[Emphasis Added]
24. A bare reading of Section 156(3) Cr.P.C. shows that the Magistrate is
empowered to direct investigation into the allegation of cognizable offence
which he has jurisdiction to enquire into or try if after taking recourse to
Sections 154 and 154(3) Cr.P.C., no FIR is registered. If Section 156(3)
Cr.P.C. empower the Magistrate to direct the police officer concern to
register FIR and investigate the offences alleged, the same would mean all
the offences mentioned in the complaint. The police officer who registers
FIR and enter into investigation cannot decline to investigate some offences
and leave other if on the allegations in the FIR, the same are found to be
made out. The veracity of the allegations has to be seen during investigation
and at this stage investigation into each of the offences mentioned in the FIR
is required to be done. Thus, when a Magistrate on an application under
Section 156(3) Cr.P.C. directs that all the offences mentioned in the
complaint be investigated into, the Magistrate is not exercising its power
illegally or beyond its jurisdiction. No doubt, once certain offences though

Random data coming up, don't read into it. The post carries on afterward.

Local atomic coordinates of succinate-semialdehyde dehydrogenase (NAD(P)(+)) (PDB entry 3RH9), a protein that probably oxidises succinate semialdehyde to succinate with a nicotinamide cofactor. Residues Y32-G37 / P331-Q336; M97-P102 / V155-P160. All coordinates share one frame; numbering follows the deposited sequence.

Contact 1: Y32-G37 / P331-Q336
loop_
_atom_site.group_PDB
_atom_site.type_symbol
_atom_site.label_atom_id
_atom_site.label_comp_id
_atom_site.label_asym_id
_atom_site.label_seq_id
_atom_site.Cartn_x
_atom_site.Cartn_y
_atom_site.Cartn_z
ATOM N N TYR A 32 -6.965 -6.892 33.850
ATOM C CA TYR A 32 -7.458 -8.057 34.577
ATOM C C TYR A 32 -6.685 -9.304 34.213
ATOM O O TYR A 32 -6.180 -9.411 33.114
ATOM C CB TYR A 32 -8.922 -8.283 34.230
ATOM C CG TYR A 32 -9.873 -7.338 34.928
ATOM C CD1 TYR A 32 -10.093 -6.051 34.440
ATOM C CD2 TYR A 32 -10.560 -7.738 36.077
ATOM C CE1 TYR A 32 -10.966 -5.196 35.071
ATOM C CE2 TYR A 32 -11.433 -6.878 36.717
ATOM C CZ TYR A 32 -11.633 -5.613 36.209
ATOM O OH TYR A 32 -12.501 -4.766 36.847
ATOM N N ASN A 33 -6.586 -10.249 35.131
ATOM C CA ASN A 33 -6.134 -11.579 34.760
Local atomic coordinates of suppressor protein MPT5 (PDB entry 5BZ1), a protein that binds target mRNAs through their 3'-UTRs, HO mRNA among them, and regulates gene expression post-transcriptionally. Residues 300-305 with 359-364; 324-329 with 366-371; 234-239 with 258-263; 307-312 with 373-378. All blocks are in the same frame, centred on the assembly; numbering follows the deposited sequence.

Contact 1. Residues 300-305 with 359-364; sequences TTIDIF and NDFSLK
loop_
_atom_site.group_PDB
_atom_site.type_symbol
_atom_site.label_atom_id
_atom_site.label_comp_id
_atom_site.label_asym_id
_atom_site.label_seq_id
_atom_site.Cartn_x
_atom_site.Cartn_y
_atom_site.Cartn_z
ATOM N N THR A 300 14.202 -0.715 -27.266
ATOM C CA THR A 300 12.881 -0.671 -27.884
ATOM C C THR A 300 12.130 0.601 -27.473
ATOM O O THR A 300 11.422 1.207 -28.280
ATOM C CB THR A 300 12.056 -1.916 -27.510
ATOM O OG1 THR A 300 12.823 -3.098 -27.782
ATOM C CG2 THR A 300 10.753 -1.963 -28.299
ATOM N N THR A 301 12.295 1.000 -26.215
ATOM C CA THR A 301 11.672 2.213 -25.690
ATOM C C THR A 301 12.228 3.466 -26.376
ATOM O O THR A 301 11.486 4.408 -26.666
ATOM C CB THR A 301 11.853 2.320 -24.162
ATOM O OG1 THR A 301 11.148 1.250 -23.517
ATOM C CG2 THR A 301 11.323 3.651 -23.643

made out on the face of the complaint are not mentioned in the copy of the
FIR, the same cannot be added because there cannot be any tempering in the
FIR but on being pointed out and if on the face of it, it is found that the
discretion exercised by the investigating officer is contrary to law, the
Magistrate would be within its jurisdiction to direct invoking of sections
made out in the FIR during course of investigation so that proper
investigation thereon can be carried out.
25. Similar view was expressed by the High Court of Andhra Pradesh and
Telangana in the decision reported as 2015 SCC OnLine Hyd 83 Aknuri
Kankaraj and others v. State of Telangana, upholding the order of the
Magistrate. It was observed that :
“The prerogative of police to investigation has been kept
intact, but they were only asked to investigate whether the
accused have in fact committed the offences under the newly
added sections including the ones which are already
referred.”
26. In view of the aforesaid discussion, this Court holds that the revision
petition filed by respondent No.1 before learned Additional Sessions Judge
was maintainable and though the Magistrate could have directed invoking of
offences alleged in the FIR/complaint but not invoked in the case diary
during investigation but it lacked the territorial jurisdiction to direct SHO, PS
Vivek Vihar to add sections to the FIR.
27. With the above observations, the petition and application are disposed
of with directions to the investigating agency to investigate all the offences
alleged in FIR No.220/2015 even though not invoked while registering the
FIR.
(MUKTA GUPTA)
 JUDGE
JANUARY 10, 2017